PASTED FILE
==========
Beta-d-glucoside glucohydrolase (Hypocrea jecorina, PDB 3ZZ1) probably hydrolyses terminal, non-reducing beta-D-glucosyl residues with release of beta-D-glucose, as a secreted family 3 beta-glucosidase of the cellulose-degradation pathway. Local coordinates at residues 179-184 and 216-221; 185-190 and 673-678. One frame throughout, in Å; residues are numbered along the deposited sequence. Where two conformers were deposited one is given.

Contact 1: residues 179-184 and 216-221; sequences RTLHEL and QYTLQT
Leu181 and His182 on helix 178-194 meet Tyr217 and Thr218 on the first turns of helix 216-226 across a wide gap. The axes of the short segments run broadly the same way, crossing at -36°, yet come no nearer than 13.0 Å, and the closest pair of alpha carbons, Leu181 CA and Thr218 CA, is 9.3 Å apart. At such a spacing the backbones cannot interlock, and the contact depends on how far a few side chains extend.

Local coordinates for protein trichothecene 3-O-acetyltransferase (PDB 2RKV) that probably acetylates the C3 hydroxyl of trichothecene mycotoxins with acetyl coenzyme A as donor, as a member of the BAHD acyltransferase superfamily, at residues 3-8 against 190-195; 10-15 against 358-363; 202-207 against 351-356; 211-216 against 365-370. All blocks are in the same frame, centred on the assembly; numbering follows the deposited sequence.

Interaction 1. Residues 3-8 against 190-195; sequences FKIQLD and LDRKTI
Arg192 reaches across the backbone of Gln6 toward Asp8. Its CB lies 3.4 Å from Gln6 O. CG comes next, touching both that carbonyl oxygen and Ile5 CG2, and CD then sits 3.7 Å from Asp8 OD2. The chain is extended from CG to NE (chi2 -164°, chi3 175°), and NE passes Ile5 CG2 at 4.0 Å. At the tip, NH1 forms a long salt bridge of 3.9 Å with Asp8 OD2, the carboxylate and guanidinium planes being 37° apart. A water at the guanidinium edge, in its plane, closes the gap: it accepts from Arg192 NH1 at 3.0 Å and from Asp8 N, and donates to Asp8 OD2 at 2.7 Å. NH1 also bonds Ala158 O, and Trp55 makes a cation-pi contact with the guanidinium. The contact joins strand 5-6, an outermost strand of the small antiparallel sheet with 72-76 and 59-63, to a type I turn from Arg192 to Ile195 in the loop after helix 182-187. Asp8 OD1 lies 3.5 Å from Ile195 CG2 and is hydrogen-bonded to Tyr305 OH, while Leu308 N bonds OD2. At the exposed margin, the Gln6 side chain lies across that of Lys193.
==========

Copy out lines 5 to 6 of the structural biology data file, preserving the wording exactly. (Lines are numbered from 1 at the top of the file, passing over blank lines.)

Interaction 1. Residues 3-8 against 190-195; sequences FKIQLD and LDRKTI
Arg192 reaches across the backbone of Gln6 toward Asp8. Its CB lies 3.4 Å from Gln6 O. CG comes next, touching both that carbonyl oxygen and Ile5 CG2, and CD then sits 3.7 Å from Asp8 OD2. The chain is extended from CG to NE (chi2 -164°, chi3 175°), and NE passes Ile5 CG2 at 4.0 Å. At the tip, NH1 forms a long salt bridge of 3.9 Å with Asp8 OD2, the carboxylate and guanidinium planes being 37° apart. A water at the guanidinium edge, in its plane, closes the gap: it accepts from Arg192 NH1 at 3.0 Å and from Asp8 N, and donates to Asp8 OD2 at 2.7 Å. NH1 also bonds Ala158 O, and Trp55 makes a cation-pi contact with the guanidinium. The contact joins strand 5-6, an outermost strand of the small antiparallel sheet with 72-76 and 59-63, to a type I turn from Arg192 to Ile195 in the loop after helix 182-187. Asp8 OD1 lies 3.5 Å from Ile195 CG2 and is hydrogen-bonded to Tyr305 OH, while Leu308 N bonds OD2. At the exposed margin, the Gln6 side chain lies across that of Lys193.